I prefer the quieter moments in these types of film, moments like the bunker scene from Winter Soldier, where Steve and Natasha confront Zola and learn that Hydra is alive and well and behind EVERYTHING. It has the same thrill as the elevator fight scene, at least for me. It’s tense, revealing and has you on the edge of your seat -the same way the shootout on the Guggenheim from The International does, but without the blood and violence.

I wouldn’t be surprised if at some point in the next twenty years or so, the technology becomes available to allow for this type of product to become cheap enough to find its way into the public’s hand.

But, of course, because of Rule 34, we won’t get two hour fights between The Hulk and Superman.

What you will get — you won’t be able to unsee. So yeah, maybe we shouldn’t get that kind of tech anytime soon.  🙂

Everything has to be “New”

So, Captain America is actually – and has been all along – a Hydra agent. WTF.

*face palm*

*face palm*

After picking my jaw up off the floor, I began to get really steamed about the reveal. Not because it’s a bad story choice or a giant ‘oh my gosh’ moment – but because – as James Whittbrook points out – it’s a gimmick.

I shouldn’t be shocked, I shouldn’t be upset. But I keep running into this kind of thing, (that thing being “You want new? Try THIS!”) and the reaction that follows. Maybe it’s because of personal circumstances where I’ve been forced over the last decade or so to divest myself of much of the stuff I used to own or because of present economics circumstances I’m just not purchasing or consuming products and items as I did when I was younger.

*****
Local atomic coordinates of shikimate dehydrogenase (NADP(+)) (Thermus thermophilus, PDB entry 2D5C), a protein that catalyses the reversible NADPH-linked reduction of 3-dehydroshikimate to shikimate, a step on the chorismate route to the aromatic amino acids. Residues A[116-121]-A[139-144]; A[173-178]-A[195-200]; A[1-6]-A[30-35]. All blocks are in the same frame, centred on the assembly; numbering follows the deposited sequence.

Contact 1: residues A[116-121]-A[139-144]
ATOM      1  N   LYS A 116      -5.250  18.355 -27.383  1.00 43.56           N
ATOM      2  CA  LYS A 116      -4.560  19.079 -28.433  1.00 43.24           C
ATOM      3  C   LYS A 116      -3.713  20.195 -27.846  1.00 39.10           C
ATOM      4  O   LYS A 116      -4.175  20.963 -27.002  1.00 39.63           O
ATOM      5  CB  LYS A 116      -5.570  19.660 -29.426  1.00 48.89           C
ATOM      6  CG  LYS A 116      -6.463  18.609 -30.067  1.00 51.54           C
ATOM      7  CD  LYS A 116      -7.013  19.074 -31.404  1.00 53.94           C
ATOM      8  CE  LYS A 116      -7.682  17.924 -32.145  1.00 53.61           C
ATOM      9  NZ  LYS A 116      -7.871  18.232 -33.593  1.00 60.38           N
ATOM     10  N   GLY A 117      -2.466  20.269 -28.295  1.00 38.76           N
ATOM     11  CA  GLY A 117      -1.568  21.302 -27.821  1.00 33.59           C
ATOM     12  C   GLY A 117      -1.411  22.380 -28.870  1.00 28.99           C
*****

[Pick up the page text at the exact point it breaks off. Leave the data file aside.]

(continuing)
And yeah, I posted something on my Instagram today about ’embracing change” – but what I’m spending way too much energy and words on right now isn’t about change. It’s about the glut of ‘the new’.

As we continue on at our blistering pace through the seemingly unlimited content of the world wide web, our human peccadillo of wanting more and obsessing over the new has reached an almost laughable state of ridiculousness… to the point where somethings we took as tide and true, are being revamped and re-imagined to their detriment.

You can do your own research on the psychological and societal workings of why we market and consume goods and services… to do so in this little blog post would take up more time than you would want to read.

We’ve been raised in a culture that expects the “New”. We even project it into our visions of dystopian futures – Mad Max: Fury Road? “Shiny and Chrome?”

It’s a concept as old as society, that new is better. Even images of our supposed ‘afterlife’ are painted in images and words as a place that is ‘clean’, ‘bright’, ‘untarnished’.

Because, “New” is better.

Getting back to Cap. When the Marvel Civil War comics came out I will admit I was intrigued, but at the same time, thought it was a cheap and desperate grab at getting fans to buy comics.

And I understand that. The economics and keeping writers and artists employed, the money aspect of keeping a business afloat is entrenched in the need to produce new content.